Euchiton involucratus (G. Forst.) Holub

common creeping-cudweed

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New England Distribution

Adapted from BONAP data

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North America Distribution

Adapted from BONAP data

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Facts About

Common creeping-cudweed is a uncommon non-native plant of grassy open places, having been collected only in California and Massachusetts.

Habitat

Anthropogenic (man-made or disturbed habitats), meadows and fields

Characteristics

Habitat
terrestrial
New England state
Massachusetts
Leaf type
leaves are simple (i.e., lobed or unlobed but not separated into leaflets)
Leaf arrangement
basal: the leaves are growing only at the base of the plant
Leaf blade edges
the edge of the leaf blade has no teeth or lobes
Flower type in flower heads
the flower head has disk flowers only, and lacks the strap-shaped flowers
Ray flower color
NA
Tuft or plume on fruit
at least a part of the plume is made up of fine bristles
Spines on plant
the plant has no spines
Leaf blade length
30–80 mm
Flower head width
10–15 mm
Disk flower number
  • 1-5
  • 6-10
Show All Characteristics
  • Flowers
    Bract color
    the bracts are colored, or at least tinged with, pink, red or purple
    Bract cycle number
    there are three or more cycles of bracts
    Bract outer side hair type
    the bracts are hairy, with simple hairs on their outer surface
    Bract outer side hairs
    the bracts are hairy on their outer surfaces
    Bract spines
    the bracts have no spines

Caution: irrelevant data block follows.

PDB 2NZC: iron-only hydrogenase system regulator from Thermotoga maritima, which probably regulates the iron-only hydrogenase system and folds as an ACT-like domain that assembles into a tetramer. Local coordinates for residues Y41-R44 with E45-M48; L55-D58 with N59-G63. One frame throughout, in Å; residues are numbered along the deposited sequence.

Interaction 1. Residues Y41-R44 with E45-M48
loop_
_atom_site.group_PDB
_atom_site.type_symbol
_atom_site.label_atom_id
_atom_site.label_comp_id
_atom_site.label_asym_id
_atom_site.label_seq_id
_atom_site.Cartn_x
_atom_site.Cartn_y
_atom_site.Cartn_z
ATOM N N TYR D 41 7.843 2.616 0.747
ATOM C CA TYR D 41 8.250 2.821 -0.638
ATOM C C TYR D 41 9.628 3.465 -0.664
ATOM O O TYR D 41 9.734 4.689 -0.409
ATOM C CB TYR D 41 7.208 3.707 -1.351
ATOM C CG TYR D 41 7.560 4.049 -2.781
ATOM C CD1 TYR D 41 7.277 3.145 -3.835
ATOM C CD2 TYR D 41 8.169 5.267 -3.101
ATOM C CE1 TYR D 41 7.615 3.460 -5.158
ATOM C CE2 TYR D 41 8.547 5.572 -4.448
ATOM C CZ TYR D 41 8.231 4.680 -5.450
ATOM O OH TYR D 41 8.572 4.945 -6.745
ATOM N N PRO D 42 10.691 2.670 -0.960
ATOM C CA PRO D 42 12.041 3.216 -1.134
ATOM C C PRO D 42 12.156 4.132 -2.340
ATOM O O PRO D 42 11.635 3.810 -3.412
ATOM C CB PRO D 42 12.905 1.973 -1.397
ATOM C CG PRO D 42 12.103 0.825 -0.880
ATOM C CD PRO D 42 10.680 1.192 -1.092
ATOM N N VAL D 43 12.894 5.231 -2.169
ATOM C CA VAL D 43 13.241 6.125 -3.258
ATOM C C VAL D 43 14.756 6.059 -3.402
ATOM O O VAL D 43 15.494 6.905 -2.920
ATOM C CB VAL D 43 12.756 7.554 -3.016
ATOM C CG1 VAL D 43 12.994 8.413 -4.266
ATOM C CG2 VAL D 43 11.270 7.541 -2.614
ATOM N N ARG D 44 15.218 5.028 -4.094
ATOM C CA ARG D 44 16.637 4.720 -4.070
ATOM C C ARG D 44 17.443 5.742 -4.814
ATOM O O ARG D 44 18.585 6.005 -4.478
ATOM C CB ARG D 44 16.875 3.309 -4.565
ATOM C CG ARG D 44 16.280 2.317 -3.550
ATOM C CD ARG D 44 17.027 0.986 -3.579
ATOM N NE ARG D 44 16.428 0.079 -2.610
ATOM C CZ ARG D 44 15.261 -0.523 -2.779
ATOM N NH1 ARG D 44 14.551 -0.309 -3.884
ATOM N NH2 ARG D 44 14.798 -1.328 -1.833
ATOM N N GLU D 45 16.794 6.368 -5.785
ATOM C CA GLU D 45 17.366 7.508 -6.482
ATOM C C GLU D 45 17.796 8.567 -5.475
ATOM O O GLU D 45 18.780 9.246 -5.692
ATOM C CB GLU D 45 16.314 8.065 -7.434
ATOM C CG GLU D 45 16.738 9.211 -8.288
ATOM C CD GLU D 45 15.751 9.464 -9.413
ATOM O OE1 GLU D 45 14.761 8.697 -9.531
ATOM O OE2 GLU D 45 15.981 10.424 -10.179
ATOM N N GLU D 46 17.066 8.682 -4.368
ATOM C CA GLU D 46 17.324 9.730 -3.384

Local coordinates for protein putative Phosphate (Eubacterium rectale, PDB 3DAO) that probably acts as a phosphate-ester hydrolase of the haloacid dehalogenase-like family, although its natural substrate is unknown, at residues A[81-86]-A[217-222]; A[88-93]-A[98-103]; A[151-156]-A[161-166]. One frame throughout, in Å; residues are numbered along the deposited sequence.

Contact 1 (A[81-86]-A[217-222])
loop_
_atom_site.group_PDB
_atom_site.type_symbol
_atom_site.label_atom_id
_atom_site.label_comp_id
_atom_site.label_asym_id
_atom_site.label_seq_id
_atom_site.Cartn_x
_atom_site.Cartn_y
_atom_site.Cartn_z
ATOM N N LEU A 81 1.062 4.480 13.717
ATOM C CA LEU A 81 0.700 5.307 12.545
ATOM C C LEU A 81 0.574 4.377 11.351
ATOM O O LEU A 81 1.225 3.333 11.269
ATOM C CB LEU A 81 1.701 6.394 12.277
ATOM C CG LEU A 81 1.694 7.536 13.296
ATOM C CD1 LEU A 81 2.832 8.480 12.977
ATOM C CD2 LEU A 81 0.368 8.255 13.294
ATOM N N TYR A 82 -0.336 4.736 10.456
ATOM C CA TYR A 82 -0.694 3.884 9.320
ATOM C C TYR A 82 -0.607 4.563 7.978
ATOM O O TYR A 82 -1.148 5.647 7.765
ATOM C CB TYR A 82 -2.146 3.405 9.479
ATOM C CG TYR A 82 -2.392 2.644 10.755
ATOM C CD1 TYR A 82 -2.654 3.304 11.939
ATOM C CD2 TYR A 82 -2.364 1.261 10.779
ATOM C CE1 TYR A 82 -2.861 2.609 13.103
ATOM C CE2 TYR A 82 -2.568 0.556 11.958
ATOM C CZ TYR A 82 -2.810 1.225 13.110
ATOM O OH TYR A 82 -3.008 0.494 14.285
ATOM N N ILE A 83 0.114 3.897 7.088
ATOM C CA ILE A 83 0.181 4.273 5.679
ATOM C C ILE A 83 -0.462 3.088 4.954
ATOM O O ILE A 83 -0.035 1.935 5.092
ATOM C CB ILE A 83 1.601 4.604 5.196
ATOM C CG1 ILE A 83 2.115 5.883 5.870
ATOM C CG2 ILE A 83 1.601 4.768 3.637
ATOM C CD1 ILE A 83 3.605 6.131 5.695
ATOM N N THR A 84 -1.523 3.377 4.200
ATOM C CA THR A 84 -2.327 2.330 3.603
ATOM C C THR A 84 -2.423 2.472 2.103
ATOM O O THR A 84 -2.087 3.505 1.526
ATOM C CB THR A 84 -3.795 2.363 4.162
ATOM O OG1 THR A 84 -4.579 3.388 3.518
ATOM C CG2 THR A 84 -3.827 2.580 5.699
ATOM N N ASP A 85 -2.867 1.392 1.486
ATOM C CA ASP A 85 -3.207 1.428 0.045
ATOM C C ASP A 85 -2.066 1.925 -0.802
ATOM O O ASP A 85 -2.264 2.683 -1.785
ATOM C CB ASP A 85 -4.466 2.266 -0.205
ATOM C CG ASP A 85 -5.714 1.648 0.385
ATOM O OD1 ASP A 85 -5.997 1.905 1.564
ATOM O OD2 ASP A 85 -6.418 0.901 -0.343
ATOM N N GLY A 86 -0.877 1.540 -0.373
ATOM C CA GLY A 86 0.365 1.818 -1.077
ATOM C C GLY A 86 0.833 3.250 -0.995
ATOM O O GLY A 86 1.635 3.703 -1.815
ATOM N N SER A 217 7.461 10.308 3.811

Bract texture
    • the bracts appear thin, flexible and nearly translucent
    • the bracts have a similar texture to a leaf
    Bract tip color
    the tips are a different color from the center of the bract
    Bract tip orientation
    the bracts are pressed against the plant, or spreading out at the tips
    Bract tip shape
    • the tips of the bracts are obtuse (have a blunt point)
    • the tips of the bracts are rounded
    Bracts
    there are at least two distinct forms of bracts in different cycles
    Disk flower color
    blue to purple
    Disk flower number
    • 1-5
    • 6-10
    Disk flower reproductive parts
    the disk flower has both pollen- and seed-producing parts
    Flower head number
    each flowering stem has four or more flower heads on it
    Flower head outer flowers
    at the outer edge of the flower head, the flowers have no enlarged lobe or strap, and are of similar size as those in the center of the disk
    Flower head platform
    the base has no bristles or papery scales
    Flower head platform surface
    NA
    Flower head position
    some or all the flower heads are grouped in clusters of two or more
    Flower head profile
    the disk is flat or nearly flat across the top
    Flower head shape
    the sides of the flower head are roughly parallel, like a cylinder
    Flower head width
    10–15 mm
    Flower type in flower heads
    the flower head has disk flowers only, and lacks the strap-shaped flowers
    Height of flower head base
    4–4.5 mm
    Inflorescence branching (Solidago)
    NA